Sri Lankans suffer silently with cost of crisis rising to climax
By: Staff Writer
Colombo (LNW): Majority of Sri Lankans are suffering silently as a result of ever increasing cost of living amidst the economic crisis triggered by policy blunders of the previous regime still haunting the island nation.
Though the inflation rate is down to less than 4%, a family still faces an increased cost on consumption goods that reduces its welfare level.
Again, the reduced income levels over the increase in the consumption goods is a double whammy affecting the people. Though the reduction in inflation rate is good for the Central Bank as an indicator for its monetary policy, it is not a valid argument for measuring the welfare level of people if their income has not correspondingly increased.
The economic crisis is bearing on people with as many as 60.5 percent of households finding their monthly average incomes reduced while 91.0 percent of households experiencing an increase in their monthly expenditure levels, according to a survey by the Department of Census and Statistics.
The Department traced back the origin of the crisis to the 2019 Easter Sunday attack, said it was exacerbated by the Cpvid-19 pandemic.
The survey says households not only adapted their food consumption habits but also employed diverse livelihood-based coping strategies to address the challenges of inadequate food access and availability.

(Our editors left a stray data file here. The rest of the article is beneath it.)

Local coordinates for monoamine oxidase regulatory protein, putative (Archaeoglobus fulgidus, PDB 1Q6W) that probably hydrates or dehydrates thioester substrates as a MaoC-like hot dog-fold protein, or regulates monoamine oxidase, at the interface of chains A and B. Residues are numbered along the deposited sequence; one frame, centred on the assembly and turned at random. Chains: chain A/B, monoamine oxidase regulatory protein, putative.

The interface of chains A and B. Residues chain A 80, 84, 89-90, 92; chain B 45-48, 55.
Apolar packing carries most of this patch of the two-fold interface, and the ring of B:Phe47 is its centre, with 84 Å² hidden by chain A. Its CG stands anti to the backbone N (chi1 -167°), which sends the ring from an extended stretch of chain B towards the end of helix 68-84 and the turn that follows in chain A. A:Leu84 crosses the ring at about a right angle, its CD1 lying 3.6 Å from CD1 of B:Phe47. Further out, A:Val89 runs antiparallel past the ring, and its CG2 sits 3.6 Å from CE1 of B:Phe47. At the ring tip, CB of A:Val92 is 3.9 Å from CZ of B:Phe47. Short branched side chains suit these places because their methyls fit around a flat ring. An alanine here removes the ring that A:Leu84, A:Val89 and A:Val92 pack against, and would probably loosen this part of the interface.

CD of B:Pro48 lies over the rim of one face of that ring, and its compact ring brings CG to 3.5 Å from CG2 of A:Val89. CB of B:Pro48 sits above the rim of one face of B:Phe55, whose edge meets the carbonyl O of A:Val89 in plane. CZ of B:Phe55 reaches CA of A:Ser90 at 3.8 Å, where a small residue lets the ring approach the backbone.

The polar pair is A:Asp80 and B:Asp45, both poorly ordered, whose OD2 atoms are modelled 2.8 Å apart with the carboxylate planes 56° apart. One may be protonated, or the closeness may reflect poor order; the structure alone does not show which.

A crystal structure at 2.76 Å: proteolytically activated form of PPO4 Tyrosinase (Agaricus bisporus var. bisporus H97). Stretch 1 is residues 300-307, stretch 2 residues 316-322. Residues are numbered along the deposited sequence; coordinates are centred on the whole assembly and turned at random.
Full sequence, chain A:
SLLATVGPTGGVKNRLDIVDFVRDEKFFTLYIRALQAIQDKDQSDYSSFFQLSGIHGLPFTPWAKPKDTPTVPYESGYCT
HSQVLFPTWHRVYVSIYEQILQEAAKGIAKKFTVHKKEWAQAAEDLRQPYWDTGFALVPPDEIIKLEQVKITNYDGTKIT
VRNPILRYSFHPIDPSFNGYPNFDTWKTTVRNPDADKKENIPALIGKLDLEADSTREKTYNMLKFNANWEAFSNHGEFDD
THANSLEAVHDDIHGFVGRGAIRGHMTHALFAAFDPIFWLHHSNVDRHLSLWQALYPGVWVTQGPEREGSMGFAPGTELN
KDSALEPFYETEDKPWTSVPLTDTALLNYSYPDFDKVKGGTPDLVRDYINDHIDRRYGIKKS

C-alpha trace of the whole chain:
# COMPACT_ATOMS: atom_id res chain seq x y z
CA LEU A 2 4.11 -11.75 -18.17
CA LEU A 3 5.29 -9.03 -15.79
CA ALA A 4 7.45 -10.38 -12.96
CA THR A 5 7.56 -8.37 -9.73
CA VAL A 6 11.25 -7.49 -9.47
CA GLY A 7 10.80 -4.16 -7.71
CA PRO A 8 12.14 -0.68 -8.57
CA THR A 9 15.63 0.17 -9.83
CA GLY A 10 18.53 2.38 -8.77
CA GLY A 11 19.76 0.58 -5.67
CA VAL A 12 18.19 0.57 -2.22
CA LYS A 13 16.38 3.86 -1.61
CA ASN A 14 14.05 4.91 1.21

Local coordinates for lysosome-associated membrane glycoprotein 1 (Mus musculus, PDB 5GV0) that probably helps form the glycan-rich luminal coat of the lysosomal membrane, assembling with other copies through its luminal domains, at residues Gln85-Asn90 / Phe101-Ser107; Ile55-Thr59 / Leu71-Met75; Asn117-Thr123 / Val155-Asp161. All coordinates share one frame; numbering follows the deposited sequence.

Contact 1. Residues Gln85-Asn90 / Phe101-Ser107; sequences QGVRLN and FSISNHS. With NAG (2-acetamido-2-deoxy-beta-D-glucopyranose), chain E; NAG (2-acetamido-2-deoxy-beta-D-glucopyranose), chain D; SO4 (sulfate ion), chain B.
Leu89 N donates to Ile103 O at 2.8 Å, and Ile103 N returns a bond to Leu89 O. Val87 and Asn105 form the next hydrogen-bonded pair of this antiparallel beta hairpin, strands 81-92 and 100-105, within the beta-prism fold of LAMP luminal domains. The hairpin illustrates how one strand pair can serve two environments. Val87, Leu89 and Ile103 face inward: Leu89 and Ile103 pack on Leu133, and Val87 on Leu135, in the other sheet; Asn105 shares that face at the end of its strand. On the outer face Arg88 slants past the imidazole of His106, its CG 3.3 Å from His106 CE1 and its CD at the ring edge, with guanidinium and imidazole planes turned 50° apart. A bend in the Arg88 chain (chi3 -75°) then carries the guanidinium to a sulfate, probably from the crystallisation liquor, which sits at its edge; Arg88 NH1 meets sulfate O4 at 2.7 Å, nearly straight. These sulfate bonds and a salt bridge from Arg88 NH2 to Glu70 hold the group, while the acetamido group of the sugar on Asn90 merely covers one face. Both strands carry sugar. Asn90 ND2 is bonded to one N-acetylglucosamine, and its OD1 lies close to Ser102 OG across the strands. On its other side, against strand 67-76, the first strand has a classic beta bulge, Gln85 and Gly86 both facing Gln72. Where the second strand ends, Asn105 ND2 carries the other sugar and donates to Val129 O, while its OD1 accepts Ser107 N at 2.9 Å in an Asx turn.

Some of these strategies may have adverse effects on their income generation and ability to respond to future shocks.
The survey revealed that 21.9 percent of the households nationwide had implemented crisis strategy to address the scarcity of food or financial constraints.
This was followed by stress strategies, and it is about 19.2 percent. Notably, in the rural sector, this crisis strategy used proportion rose to 22.8%percent of households.
During the survey, numerous households cited various reasons that led to the drop in their average monthly income.
The most frequently reported cause, accounting for 48.7 percent of respondents, was less working hours signifying a significant impact on household income.
People have found salaries, allowances and commissions reduced as the least reported reason among households for the decline in income levels.
As a result of the crisis, households have employed various coping strategies to mitigate its impact such as turning to a secondary job or an additional source of income.”
“Conversely, the least reported coping strategy among these households was loans, mortgages, or seeking food or money from others.”
It’s noteworthy that a substantial majority, comprising 73.6 percent of households facing reduced income, did not adopt any specific coping strategy during this period,” the Department says.
The survey which dealt with the impact on the people’s health says individuals facing unemployment or reduced incomes often encounter challenges in accessing necessary medical treatments and preventive care, leading to delays or unavoidable gaps in healthcare.